Clay County suffers from all of the ills often associated with Appalachia; but CCHS has leveraged the PN and i3 grants to substantially increase the number of AP classes offered and multiply the number of students taking AP classes and, most importantly, passing AP exams with a score of 3 or better. They’ve used the PN grant to create more comprehensive and coherent student supports that have begun to reverse the dropout trend and increase college going.  Teachers and students spoke eloquently about the impact these efforts have had, not only on their practices, but also on their belief systems.

One student in particular helped me synthesize everything that I had seen in the past two weeks. As I was ending my visit at CCHS with a student roundtable, I asked the students what impacts the programs had on the school and them. They spoke about the access to more AP courses, the heroic efforts of the new academic specialists to keep kids in school, the impact of grant-funded college visits, and the difference tiny amounts of resources made to teachers who cared but had nothing to work with. Then one standout student I had met earlier in the day, Rex, said:

I know I talked about the AP classes; but that’s not the most important thing.  And, I know I talked about the resources—ROTC students finally having real equipment after having used brooms for years—but that’s not the most important thing. CCHS used to be an I-can’t-school… Now, we are an I-can-school… I can take AP courses. I can go to college. I can do better than my parents.

Evidenced-based programs, technology, professional development, funding — I firmly believe all these are important; but in the end, nothing is more powerful than schools, teachers, and students that believe they can.

The question that motivates me is, what combinations of tools, resources, and know-how can make every school an I-can-school?

Jim Shelton is assistant deputy secretary for innovation and improvement at the U.S. Department of Education

Click here to keep up with news and other developments of the Office of Innovation and Improvement (OII) by receiving email alerts about new posts on the OII news page

Back-to-School Bus Tour Takes Shape – CA, NV, UT

What do tech startups, the Biggest Little City in the World, and great skiing have in common? They’re the first things that come to my mind when describing the early stops on ED’s Education Drives America cross-country bus tour.

Silicon Valley – Sept. 12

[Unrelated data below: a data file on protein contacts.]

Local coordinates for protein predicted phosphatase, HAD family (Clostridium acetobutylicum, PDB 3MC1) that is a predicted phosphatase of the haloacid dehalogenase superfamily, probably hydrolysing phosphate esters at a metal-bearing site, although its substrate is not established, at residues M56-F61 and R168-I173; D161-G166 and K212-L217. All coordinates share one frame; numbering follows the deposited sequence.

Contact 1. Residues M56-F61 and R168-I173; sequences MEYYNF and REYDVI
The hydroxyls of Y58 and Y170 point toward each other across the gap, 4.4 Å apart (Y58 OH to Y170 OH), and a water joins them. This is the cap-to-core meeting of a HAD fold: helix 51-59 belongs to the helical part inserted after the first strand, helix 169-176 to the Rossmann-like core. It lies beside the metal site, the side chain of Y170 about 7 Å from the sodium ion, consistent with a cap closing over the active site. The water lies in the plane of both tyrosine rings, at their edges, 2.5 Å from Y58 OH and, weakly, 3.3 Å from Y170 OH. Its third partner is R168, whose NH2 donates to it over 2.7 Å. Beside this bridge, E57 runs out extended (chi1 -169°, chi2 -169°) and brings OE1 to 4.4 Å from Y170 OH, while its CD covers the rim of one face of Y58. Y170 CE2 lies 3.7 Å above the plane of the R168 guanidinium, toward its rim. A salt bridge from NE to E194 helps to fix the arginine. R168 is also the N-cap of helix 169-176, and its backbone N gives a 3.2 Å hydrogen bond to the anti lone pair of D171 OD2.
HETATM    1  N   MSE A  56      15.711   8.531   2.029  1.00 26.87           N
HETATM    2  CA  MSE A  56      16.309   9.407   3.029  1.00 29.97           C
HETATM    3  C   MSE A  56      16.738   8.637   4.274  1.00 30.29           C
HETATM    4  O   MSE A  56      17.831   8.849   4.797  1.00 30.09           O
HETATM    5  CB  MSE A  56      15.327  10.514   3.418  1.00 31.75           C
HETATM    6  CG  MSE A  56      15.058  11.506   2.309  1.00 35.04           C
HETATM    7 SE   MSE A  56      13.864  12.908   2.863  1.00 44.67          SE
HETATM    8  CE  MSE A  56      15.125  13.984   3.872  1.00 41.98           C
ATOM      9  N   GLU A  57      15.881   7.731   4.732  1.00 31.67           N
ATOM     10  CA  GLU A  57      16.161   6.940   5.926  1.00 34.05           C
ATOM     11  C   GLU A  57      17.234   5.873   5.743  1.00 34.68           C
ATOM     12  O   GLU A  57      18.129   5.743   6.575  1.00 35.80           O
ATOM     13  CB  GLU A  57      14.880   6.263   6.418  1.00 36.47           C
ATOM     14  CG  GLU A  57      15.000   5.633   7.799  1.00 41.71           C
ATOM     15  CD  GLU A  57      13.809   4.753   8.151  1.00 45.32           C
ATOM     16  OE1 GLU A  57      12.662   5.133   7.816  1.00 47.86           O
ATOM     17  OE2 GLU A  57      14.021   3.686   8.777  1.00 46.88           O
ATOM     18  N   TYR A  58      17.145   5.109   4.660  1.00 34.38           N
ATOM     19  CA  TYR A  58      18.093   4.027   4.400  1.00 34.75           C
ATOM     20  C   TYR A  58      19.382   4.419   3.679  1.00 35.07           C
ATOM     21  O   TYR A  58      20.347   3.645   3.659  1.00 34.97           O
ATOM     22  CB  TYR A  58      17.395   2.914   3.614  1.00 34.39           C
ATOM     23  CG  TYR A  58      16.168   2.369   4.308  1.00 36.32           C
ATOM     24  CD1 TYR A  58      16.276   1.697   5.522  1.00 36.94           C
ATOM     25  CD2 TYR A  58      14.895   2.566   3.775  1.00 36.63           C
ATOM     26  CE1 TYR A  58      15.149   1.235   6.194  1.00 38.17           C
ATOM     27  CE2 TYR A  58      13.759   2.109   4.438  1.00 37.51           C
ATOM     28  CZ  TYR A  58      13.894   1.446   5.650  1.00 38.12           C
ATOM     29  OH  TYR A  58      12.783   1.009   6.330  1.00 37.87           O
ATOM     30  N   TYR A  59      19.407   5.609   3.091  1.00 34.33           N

Bus Tour LogoSecretary Arne Duncan will kick off the back-to-school bus tour on Wednesday, Sept. 12 at Sequoia High School in Redwood City, Calif., where he will join students, parents, teachers, and education stakeholders for an event focusing on equity and expanding opportunities to learn with emerging digital technologies. Audience members will use new media to ask questions through Twitter and Facebook. The event will be livestreamed and there will be a Twitter question stream for online participants. Read about additional events that will occur in Silicon Valley.

Sacramento – Sept. 12

From Silicon Valley, Secretary Duncan will spend time in Sacramento holding a stakeholder town hall with 30 superintendents and 30 mayors at the Sacramento Public Library to discuss district-level school reforms.

Reno – Sept. 12

Secretary Duncan will host a town hall with 700 stakeholders at the University of Nevada, Reno, where the discussion will focus on education issues impacting Hispanic Americans, college access and affordability, and the connection between education and jobs. Univision’s Anya Arechiga, will moderate the discussion and Hispanic community leaders, educators, parents, and students will also engage in the discussion. Read about other events happening in the Reno area.

Elko – Sept. 13

Secretary Duncan will leave the bus in good hands on Sept 13 as Deb Delisle, assistant secretary for elementary and secondary education, and William Mendoza, director of the White House Initiative on American Indian and Alaska Native Education, will visit Great Basin College in Elko, where they’ll participate in a roundtable discussion on issues related to Indian education.